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Probate is the legal process for proving a will valid or invalid, appointing an executor, and distributing estate assets according to the will or state law.

Kera Murphy Reed | Oct 7, 2019

Removal of a Fiduciary, It’s Not as Easy as You May Think

Removal of a Fiduciary However, many situations are not as straightforward as the grounds listed in SCPA § 719. While you may be working with a fiduciary that does not act in the manner that you wish, oftentimes, the conduct does not rise to the standard that would warrant their removal. Courts have held that the removal of a fiduciary pursuant to SCPA §719 is equivalent to a judicial nullification of the testator's choice and can only be done when the grounds set forth in the statutes have been clearly established. The Court may remove a fiduciary without a hearing only where the misconduct is established by undisputed facts or concessions, where the fiduciary's in-court conduct causes such facts to be within the court's knowledge or where facts warranting amendment of letters are presented to the court during a related evidentiary proceeding. Requirements for Removal Pursuant to SCPA § 711 a person interested may petition the court to remove the fiduciary. Some of the grounds listed in the statute include: that the fiduciary wasted or improvidently managed property; that the fiduciary willfully refused or without good cause neglected to obey any lawful direction of the court; or the fiduciary does not possess the necessary qualifications by reason of substance abuse, dishonesty, improvidence, want of understanding, or who is otherwise unfit for the execution of the office. Again, while there are many cases where fiduciaries have behaved badly, courts are generally hesitant to remove fiduciaries unless the assets of the estate/trust are put at risk. Not Breaches are Created Equal Even though you may be unhappy with the conduct of a fiduciary, not every breach of duty will result in the removal of the fiduciary. Many breaches can be addressed in an accounting proceeding either through surcharge or denial of commissions. While a fiduciary can be removed if conduct that violates SCPA § 711 or § 719 can be proven, it is often a lengthy and expensive process that involves the exercise of discretion by a court that is hesitant to remove a fiduciary chosen by the testator. Removal Proceeding A proceeding to remove a fiduciary should only be undertaken if it can be proven that the assets of the estate/trust are in danger under the fiduciary’s control. Mere speculation or distrust will not be enough to remove a fiduciary. If you believe that the fiduciary of an estate or trust is not managing the estate or trust properly, you should consult with an attorney experienced in estate administration matters that can review the facts and determine the best course of action.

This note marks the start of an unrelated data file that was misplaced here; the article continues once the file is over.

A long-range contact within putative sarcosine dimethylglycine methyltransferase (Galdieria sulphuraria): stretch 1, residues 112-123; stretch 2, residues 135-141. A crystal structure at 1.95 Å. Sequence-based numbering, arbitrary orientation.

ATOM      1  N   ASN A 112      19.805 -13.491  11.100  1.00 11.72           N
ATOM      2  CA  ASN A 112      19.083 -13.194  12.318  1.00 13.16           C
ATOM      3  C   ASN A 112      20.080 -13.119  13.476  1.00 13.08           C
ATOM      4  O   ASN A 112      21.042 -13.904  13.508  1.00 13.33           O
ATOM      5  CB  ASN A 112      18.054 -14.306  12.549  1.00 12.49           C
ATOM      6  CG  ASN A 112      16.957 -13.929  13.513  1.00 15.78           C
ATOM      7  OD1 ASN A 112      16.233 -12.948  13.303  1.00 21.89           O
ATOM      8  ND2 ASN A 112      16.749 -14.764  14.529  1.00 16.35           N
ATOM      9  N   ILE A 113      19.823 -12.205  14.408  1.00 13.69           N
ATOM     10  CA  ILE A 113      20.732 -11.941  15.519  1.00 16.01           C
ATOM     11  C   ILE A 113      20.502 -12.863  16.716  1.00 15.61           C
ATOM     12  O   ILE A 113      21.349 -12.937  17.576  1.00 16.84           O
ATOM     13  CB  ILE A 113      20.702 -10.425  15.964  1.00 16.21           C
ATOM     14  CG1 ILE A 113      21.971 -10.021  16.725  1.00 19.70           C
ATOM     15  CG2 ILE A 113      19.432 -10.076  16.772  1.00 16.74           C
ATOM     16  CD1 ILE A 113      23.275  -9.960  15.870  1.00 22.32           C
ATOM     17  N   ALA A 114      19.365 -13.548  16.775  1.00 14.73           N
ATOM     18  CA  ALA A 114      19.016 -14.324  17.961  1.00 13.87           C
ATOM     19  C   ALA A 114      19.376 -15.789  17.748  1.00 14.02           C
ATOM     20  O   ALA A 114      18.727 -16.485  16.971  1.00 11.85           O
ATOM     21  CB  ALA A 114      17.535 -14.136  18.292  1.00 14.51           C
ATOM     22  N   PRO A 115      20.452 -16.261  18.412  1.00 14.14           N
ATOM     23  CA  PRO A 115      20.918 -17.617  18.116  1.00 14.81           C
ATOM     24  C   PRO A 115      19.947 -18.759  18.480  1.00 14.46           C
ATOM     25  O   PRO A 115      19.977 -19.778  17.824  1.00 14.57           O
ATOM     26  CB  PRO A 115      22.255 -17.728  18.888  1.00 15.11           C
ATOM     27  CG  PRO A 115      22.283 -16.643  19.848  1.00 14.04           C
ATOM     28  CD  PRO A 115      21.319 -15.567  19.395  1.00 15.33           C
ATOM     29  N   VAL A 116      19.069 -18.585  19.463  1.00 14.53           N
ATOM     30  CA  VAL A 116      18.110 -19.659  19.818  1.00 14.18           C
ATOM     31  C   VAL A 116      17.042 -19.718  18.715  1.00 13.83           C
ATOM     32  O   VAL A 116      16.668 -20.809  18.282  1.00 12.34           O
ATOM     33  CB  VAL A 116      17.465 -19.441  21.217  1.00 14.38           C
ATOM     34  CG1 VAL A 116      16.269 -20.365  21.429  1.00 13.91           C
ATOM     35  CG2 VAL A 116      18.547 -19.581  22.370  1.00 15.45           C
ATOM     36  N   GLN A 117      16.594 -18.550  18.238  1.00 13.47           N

Lauren Ashley Macdonald | Sep 30, 2019

Posthumously Conceived Children in New York and Connecticut

New York Law on Posthumously Conceived Children (“PCC”) According to New York law, a child born after the death of a genetic parent will be deemed a child of that parent if the following conditions are met: 1. The genetic parent, in a written document signed not more than seven (7) years before his or her death, (a) expressly consented to the use of the genetic material for posthumous reproduction and (b) authorized a person to make decisions about the use of the generic material after the genetic person’s death; 2. Within seven months of the issuance of letters, the authorized person must give notice of the existence of the stored genetic material to the personal representative of the genetic parent’s estate; 3. The authorized person must record the writing in the Surrogate’s Court within seven months of the genetic parent’s death; and 4. The genetic child must be in utero within 24 months or born within 33 months of the genetic parent’s death. If these requirements are met, then a PCC will be considered a child of the genetic parent for purposes of gifts to children, issue, descendants and similar classes in instruments executed by the genetic parent or other individuals. In the event of divorce, the authority under the written instrument signed by the genetic parent is automatically revoked. Connecticut Law on Posthumously Conceived Children ("PCC") According to Connecticut statute, a PCC is deemed to have been born during the deceased genetic parent’s lifetime if the two following requirements are met: 1. The decedent, in a writing signed and dated by the decedent and the decedent’s spouse, specifies that genetic material may be used for posthumous conception; and 2. The PCC is in utero within one year of the decedent’s death. The spouse must also give a copy of the signed writing described above to the estate fiduciary with in the later of 30 days of death or appointment of a fiduciary. However, the failure to do so will not prejudice the rights of the PCC.